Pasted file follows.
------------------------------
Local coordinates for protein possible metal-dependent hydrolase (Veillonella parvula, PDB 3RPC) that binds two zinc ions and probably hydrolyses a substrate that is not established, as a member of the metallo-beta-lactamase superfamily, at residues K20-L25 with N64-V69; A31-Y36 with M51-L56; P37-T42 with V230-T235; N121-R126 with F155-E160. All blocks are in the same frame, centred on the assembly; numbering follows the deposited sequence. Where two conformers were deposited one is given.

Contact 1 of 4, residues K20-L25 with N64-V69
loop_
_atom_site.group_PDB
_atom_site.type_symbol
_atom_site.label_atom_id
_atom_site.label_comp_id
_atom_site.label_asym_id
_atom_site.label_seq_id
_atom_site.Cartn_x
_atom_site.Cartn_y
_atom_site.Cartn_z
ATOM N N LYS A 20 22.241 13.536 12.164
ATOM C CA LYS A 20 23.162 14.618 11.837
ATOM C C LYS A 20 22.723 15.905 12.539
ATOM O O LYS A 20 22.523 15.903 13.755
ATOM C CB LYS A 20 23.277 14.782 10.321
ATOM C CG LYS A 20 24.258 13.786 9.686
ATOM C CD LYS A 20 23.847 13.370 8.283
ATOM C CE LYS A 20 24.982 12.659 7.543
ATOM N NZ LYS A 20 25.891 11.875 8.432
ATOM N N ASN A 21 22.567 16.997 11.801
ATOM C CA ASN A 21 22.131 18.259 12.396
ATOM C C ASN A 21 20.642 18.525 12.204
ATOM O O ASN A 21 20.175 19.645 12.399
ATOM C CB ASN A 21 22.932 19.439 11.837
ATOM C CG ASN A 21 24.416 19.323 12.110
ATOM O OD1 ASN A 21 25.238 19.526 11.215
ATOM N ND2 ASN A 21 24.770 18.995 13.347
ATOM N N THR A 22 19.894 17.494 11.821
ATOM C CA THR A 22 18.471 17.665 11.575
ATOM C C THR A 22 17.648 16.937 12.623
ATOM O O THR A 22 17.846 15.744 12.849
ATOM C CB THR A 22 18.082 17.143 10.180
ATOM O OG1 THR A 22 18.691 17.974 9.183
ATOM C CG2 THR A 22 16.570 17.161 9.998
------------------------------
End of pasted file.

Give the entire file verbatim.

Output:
Local coordinates for protein possible metal-dependent hydrolase (Veillonella parvula, PDB 3RPC) that binds two zinc ions and probably hydrolyses a substrate that is not established, as a member of the metallo-beta-lactamase superfamily, at residues K20-L25 with N64-V69; A31-Y36 with M51-L56; P37-T42 with V230-T235; N121-R126 with F155-E160. All blocks are in the same frame, centred on the assembly; numbering follows the deposited sequence. Where two conformers were deposited one is given.

Contact 1 of 4, residues K20-L25 with N64-V69
loop_
_atom_site.group_PDB
_atom_site.type_symbol
_atom_site.label_atom_id
_atom_site.label_comp_id
_atom_site.label_asym_id
_atom_site.label_seq_id
_atom_site.Cartn_x
_atom_site.Cartn_y
_atom_site.Cartn_z
ATOM N N LYS A 20 22.241 13.536 12.164
ATOM C CA LYS A 20 23.162 14.618 11.837
ATOM C C LYS A 20 22.723 15.905 12.539
ATOM O O LYS A 20 22.523 15.903 13.755
ATOM C CB LYS A 20 23.277 14.782 10.321
ATOM C CG LYS A 20 24.258 13.786 9.686
ATOM C CD LYS A 20 23.847 13.370 8.283
ATOM C CE LYS A 20 24.982 12.659 7.543
ATOM N NZ LYS A 20 25.891 11.875 8.432
ATOM N N ASN A 21 22.567 16.997 11.801
ATOM C CA ASN A 21 22.131 18.259 12.396
ATOM C C ASN A 21 20.642 18.525 12.204
ATOM O O ASN A 21 20.175 19.645 12.399
ATOM C CB ASN A 21 22.932 19.439 11.837
ATOM C CG ASN A 21 24.416 19.323 12.110
ATOM O OD1 ASN A 21 25.238 19.526 11.215
ATOM N ND2 ASN A 21 24.770 18.995 13.347
ATOM N N THR A 22 19.894 17.494 11.821
ATOM C CA THR A 22 18.471 17.665 11.575
ATOM C C THR A 22 17.648 16.937 12.623
ATOM O O THR A 22 17.846 15.744 12.849
ATOM C CB THR A 22 18.082 17.143 10.180
ATOM O OG1 THR A 22 18.691 17.974 9.183
ATOM C CG2 THR A 22 16.570 17.161 9.998